1. In a power supply apparatus including a direct-current source, oscillator circuit means including a feedback transformer having primary and secondary winding means, and a pair of semiconductor switching devices alternately operable to couple said source to a load circuit via said primary winding means, thereby to produce alternating current in said load circuit and in said primary winding means, said secondary winding means being coupled to supply to said switching devices control currents for ensuring a constant relation between said load current and said control currents, and circuit means coupled between said load circuit and said secondary winding means for augmenting said control currents, thereby to assist in commencing oscillation of said oscillator circuit means;
the improvement wherein said oscillator circuit means further includes pulse generator means for generating a starter pulse for initiating oscillation of said oscillator circuit means.
2. The invention claimed in claim 1, wherein said starter circuit comprises charge accumulating means (C4) and means (SCR1) for initiating release of the charge to provide a current pulse to a control terminal of one of said switching devices (Q4).
3. The invention claimed in claim 2, wherein said triggering means comprises a controlled switching device (SCR1) and a gating device (N1, Dc1) for controlling operation of the controlled switching device at a predetermined voltage.
4. The invention claimed in claim 3, wherein the controlled switching device is a semi-conductor controlled rectifier (SCR1).
5. The invention claimed in claim 4, wherein said gating device is a neon (N1) or diac (Dc1) in the gate circuit of the semi-conductor controlled rectifier.
6. The invention claimed in claim 2, and further comprising means for detecting cessation of oscillation of said oscillator circuit and in response to said detection to initiate said release of the charge in said charge accumulating means.
7. The invention claimed in claim 6, wherein said means for detecting cessation of oscillation comprises a diode (D1) connected between the primary winding of the feedback transformer and an electrode of the triggering means.
8. The invention claimed in claim 1 and comprising further means responsive to said output current exceeding a predetermined level to load said feedback transformer thereby to inhibit oscillation of said oscillator.
9. The invention claimed in claim 8, wherein said further means comprises a sensing transformer (T7) having a primary winding coupled in series with the primary winding of said output transformer, said sensing transformer having a secondary winding coupled to a rectifier yielding a unidirectional voltage representative of said load current, a loading winding on said output transformer, an electronic switch operable in response to a control voltage exceeding a predetermined threshold level to short-circuit said loading winding and circuit means applying said unidirectional voltage to said electronic switch as said control voltage, whereby said loading winding inhibits oscillation of said oscillator when said load current exceeds a predetermined level.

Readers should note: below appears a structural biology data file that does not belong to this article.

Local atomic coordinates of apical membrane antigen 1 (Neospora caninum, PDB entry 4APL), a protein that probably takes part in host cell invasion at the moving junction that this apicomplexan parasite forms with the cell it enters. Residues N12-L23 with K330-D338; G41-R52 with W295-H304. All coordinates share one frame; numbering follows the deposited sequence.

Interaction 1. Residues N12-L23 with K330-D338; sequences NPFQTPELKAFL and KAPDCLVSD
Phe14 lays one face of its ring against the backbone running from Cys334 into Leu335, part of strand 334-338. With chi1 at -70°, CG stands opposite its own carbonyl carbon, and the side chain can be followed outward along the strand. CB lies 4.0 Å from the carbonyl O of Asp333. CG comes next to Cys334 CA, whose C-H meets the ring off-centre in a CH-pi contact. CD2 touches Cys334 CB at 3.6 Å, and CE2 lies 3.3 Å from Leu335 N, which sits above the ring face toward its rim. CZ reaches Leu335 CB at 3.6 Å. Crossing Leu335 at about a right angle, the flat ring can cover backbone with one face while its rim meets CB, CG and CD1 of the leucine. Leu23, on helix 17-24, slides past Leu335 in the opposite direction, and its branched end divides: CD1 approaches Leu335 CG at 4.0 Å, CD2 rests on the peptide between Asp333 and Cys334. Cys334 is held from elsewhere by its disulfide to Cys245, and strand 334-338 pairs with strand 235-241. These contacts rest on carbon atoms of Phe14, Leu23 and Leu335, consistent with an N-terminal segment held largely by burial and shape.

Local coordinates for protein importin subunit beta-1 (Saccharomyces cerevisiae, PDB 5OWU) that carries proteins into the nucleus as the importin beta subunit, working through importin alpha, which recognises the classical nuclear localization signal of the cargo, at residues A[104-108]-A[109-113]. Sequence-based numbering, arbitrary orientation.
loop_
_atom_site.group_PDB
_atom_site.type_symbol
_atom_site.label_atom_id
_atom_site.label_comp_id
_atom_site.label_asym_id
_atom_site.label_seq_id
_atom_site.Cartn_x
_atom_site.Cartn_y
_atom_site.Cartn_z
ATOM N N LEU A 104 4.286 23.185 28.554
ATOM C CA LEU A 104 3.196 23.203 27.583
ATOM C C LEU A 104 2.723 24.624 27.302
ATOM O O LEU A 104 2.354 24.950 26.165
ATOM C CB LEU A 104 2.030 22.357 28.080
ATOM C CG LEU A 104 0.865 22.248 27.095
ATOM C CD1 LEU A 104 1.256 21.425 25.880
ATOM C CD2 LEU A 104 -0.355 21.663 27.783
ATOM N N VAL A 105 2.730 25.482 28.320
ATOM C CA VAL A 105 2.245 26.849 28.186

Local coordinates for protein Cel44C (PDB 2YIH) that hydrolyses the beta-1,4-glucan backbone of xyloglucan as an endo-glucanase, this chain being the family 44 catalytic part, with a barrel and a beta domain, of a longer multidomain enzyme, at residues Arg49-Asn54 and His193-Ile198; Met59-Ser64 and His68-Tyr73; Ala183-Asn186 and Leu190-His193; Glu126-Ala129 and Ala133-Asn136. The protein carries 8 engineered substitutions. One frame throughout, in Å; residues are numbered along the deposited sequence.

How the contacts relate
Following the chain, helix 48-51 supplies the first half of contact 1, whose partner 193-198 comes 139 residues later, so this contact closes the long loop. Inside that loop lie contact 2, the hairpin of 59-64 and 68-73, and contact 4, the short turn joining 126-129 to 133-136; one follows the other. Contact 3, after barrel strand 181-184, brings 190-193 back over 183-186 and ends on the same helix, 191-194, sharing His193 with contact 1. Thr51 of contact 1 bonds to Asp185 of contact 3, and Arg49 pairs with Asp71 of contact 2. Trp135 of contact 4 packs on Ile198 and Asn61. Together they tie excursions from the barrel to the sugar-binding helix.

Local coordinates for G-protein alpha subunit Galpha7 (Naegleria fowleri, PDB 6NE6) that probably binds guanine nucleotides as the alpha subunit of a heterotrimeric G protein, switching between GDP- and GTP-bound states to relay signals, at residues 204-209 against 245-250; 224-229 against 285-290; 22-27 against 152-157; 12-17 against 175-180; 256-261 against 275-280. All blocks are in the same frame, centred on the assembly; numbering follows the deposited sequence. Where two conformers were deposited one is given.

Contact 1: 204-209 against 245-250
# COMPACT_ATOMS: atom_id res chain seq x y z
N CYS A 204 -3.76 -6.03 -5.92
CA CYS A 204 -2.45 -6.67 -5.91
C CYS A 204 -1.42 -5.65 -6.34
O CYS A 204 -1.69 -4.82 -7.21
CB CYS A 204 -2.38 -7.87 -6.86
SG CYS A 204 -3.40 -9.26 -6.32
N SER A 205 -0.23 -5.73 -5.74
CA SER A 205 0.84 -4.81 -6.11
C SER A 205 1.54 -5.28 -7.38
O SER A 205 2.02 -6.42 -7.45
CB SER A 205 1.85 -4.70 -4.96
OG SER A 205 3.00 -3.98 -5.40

10. The invention claimed in claim 1, wherein said direct current source comprises a rectifier fed from an A.C. supply and further comprising regulating means for controlling the supply to said oscillator from said source, said regulating means comprising cyclically controlled switch means connected between said A.C. source and said rectifier.
11. The invention claimed in claim 10, wherein said regulating means comprises a sensing amplifier having two inputs and an output, a first input of said sensing amplifier coupled to receive a predetermined fraction of a direct voltage derived from said further rectifier means, a second input of said sensing amplifier being coupled to receive a reference voltage and the output of said sensing amplifier being coupled to control the duty cycle of said switch means.
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US4301498A (en) * 1979-10-31 1981-11-17 Gould Advance Limited Voltage converter apparatus having output regulating means
US4369491A (en) * 1979-05-10 1983-01-18 Societa Italiana Telecomunicazioni Siemens Protective circuitry for transistorized d-c/d-c converter
DE3429773A1 (en) * 1984-08-13 1986-02-20 Otto Kreutzer Transistorised tuned-circuit invertor
US4603378A (en) * 1983-09-06 1986-07-29 Oy Helvar Inverter circuit with a control circuit for leading transistors more effectively into a turned-off state
US4713740A (en) * 1984-07-27 1987-12-15 Sms Advanced Power, Inc. Switch-mode power supply
EP0259256A2 (en) * 1986-09-05 1988-03-09 Ascom Hasler AG Astable magnetically coupled multivibrator
WO1989003136A1 (en) * 1987-09-22 1989-04-06 Astec International Ltd. Power supply start circuit
US4901214A (en) * 1987-11-19 1990-02-13 Yutaka Electric Mfg. Co., Ltd. Continuity angle controlled self-excited inverter circuit
USRE34462E (en) * 1986-02-07 1993-11-30 Astec International, Ltd. Start circuit for generation of pulse width modulated switching pulses for switch mode power supplies
US6125047A (en) * 1993-12-14 2000-09-26 Seagate Technology, Inc. Regulated inverting power supply
US6301135B1 (en) 1999-03-01 2001-10-09 Texas Instruments Incorporated Isolated switching-mode power supply control circuit having secondary-side controller and supervisory primary-side controller
US6778347B2 (en) 2000-11-20 2004-08-17 Seagate Technology Llc Load balancing circuit for a dual polarity power supply with single polarity voltage regulation
CN101834063B (en) 2009-03-11 2012-05-30 王京申 Pulse drive transformer assembly for self-excited switching power supply converter